Professor Journeys for Gender Research
University of Mary Washington professor Christopher Kilmartin enjoyed the end of his lectures in Austria, as it signaled a rather unique reaction from his foreign students.
“One of the most charming things in Austria is that the students knock on the table at the end of lecture,” Kilmartin said. “It’s academic applause.”
Kilmartin, a professor of psychology at UMW, recently spent a semester teaching at the University of Klagenfurt in Klagenfurt, Austria, as the recipient of a Fulbright scholarship.
Kilmartin received the Fulbright position of Distinguished Chair to Klagenfurt from the Fulbright Program, a highly competitive scholarship organization whose chief goal is to promote cultural exchange. He taught at Klagenfurt during the spring semester, from Feb. 2007 to June 2007.
Kilmartin applied for the Austrian assignment in Aug. 2005 in hopes of getting the opportunity to navigate a different culture. In January 2006, he received an email informing him that he had been accepted into the program.
Kilmartin had to reread the email many times before he realized that he was not simply under consideration for the position, but that it was actually being offered to him.
“I read it a second time and it was like, no,” Kilmartin said. “Then I realized I got it, it’s mine! I was very excited.”
According to the Institute of International Education, 2,770 people applied to the Fulbright Program in 2005. Kilmartin was one of only 557 applicants that were accepted. He had never before applied to the program and was very excited to have gotten in on his first try. He was immediately assigned to Austria in the position of Distinguished Chair in Gender Studies.
The Fulbright Program made sure to prepare its scholars for their experiences in Europe. Before traveling to their respective universities, all of the scholars stationed in Austria met in Vienna for a two-day orientation that taught them about living in the foreign country. They learned about their new students and daily life information, like how to set up an Austrian bank account. They also learned about Austrian government, culture and history.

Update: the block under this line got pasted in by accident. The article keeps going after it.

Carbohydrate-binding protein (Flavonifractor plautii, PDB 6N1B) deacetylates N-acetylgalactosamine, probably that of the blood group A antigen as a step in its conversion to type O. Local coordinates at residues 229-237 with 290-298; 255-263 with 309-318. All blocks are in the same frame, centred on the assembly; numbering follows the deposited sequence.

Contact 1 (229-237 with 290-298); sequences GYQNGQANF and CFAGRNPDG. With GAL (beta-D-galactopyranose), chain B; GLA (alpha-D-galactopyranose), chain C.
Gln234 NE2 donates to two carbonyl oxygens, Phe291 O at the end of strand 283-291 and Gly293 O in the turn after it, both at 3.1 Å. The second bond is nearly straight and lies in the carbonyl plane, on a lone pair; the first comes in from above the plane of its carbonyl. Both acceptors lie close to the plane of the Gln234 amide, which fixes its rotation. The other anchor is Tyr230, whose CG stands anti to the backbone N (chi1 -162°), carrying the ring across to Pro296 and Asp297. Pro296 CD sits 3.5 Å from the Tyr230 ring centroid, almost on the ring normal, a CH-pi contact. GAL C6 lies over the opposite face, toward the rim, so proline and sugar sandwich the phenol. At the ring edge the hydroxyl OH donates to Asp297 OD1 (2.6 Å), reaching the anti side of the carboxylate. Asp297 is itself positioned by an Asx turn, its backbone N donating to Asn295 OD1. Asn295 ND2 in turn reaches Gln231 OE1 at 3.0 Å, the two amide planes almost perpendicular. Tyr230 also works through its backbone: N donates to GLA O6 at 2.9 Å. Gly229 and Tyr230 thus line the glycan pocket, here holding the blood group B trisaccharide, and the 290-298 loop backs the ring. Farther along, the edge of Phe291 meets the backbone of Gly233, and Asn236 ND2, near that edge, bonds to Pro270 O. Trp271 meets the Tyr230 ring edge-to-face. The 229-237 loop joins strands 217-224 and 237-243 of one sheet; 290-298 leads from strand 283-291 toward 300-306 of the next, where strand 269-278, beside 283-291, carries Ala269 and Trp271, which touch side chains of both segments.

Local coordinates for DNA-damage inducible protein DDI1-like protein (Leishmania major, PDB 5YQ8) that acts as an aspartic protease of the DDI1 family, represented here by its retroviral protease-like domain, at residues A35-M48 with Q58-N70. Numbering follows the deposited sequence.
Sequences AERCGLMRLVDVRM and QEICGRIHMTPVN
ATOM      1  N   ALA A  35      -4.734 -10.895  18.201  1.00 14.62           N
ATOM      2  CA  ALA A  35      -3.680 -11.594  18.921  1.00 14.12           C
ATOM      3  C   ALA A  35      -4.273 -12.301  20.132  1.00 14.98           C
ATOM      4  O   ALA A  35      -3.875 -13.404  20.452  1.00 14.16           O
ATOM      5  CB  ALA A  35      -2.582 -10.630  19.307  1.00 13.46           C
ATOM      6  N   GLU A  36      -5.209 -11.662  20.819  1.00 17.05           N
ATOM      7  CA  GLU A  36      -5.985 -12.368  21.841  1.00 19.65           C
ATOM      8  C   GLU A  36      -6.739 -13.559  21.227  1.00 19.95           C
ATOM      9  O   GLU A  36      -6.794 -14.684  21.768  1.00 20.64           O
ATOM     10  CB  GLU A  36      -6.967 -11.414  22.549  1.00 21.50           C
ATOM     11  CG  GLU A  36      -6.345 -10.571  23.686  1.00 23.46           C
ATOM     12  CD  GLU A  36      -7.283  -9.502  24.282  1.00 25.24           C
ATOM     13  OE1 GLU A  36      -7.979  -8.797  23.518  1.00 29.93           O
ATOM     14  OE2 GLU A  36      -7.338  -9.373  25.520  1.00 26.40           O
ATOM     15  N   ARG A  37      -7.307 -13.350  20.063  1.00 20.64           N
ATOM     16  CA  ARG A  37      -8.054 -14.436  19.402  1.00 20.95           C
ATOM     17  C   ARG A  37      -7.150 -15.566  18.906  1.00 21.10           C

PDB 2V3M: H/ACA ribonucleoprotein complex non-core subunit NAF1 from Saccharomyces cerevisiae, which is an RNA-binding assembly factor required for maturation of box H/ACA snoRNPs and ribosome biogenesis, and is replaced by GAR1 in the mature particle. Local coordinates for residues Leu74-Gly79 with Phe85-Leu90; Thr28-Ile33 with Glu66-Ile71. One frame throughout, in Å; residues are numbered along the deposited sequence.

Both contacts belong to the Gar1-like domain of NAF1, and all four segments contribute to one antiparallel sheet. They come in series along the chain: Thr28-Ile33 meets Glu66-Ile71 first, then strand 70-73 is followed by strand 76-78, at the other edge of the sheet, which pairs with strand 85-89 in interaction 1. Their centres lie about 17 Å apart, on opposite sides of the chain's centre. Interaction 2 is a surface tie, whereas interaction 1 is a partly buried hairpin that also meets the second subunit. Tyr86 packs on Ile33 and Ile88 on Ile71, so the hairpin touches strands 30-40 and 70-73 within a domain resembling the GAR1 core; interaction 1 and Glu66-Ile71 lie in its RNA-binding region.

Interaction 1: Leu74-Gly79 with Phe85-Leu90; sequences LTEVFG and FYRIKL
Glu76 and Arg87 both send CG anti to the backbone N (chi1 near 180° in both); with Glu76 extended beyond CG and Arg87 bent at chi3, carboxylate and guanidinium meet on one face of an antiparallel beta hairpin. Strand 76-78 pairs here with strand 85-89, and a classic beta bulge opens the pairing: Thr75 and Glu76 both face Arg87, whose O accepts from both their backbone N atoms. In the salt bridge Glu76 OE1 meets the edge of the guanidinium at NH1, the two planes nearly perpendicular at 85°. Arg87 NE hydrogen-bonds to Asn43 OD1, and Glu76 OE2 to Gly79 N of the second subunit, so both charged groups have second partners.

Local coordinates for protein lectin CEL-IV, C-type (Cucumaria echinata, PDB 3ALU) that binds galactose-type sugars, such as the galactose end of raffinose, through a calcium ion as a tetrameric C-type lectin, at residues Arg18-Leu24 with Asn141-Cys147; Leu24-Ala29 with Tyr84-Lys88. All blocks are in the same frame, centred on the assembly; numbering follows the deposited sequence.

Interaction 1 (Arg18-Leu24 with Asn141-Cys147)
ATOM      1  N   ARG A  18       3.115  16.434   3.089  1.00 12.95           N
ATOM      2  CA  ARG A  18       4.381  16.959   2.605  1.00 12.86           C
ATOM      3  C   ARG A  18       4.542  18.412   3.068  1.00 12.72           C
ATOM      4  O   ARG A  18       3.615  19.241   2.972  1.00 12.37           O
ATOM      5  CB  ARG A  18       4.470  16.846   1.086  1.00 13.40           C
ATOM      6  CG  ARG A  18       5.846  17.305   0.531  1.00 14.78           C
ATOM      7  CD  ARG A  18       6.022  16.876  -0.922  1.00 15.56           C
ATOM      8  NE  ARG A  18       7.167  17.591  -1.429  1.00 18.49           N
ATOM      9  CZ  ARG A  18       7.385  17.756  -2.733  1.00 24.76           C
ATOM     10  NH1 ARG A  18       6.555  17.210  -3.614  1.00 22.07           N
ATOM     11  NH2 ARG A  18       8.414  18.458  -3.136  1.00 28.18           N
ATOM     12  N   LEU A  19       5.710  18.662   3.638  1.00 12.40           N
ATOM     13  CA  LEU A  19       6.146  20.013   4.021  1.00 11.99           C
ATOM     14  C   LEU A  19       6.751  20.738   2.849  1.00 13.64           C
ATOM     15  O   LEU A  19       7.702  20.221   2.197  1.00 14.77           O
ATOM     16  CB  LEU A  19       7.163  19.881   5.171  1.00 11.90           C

Kilmartin’s experience teaching Austrian students was a pleasant one. All of his students had good English skills, so he was able to avoid teaching in German, despite 16 months of German lessons.
According to Kilmartin, the students in Klagenfurt were fairly laid-back and not nearly as grade-conscious as his American students. Austrian students were also not accustomed to discussions in class. Kilmartin says that they were used to being lectured and not asked for their opinions.
“My teaching techniques are more conversational, like those of a storyteller,” Kilmartin said. “[The students] were surprised at my style of teaching, which they hadn’t been exposed to before.”
Kilmartin maintained contact with the Fulbright Program throughout his entire stay in Austria. In May, about midway through the program, he and the other scholars attended the American Studies Conference. When the program concluded, the scholars reunited once more for a going away party to celebrate their time in Austria.
Kilmartin really connected with his fellow program participants.
“I’m still in contact with several of the other scholars,” Kilmartin said. “We were a temporary community for awhile. I will really miss a lot of them.”
Kilmartin did not spend all of his time in Austria teaching, however. As his classes met only once a week for 90 minutes, he only spent four and a half hours a week in the classroom, covering his three classes.
His activities outside the classroom included traveling, guest lecturing and writing. His trips took him to Venice, Vienna, Salzburg, Prague, Budapest, Amsterdam and Germany among other places. He often served as a guest lecturer during many of his travels and found time to write an article on police sensitivity to traumatized sexual assault victims. The article was translated into German and published in an overseas magazine.
Though his intellectual pursuits were fun, his everyday experiences with the Austrian people were even more enjoyable for Kilmartin.
“I loved seeing the sights of Central Europe,” Kilmartin said. “What I valued even more than that though were the human moments.”
Kilmartin also particularly enjoyed that his time in Austria was spent at a slower pace than in America.
“Everyone should get to do that,” Kilmartin said. “Just take a year off, explore, relax and think.”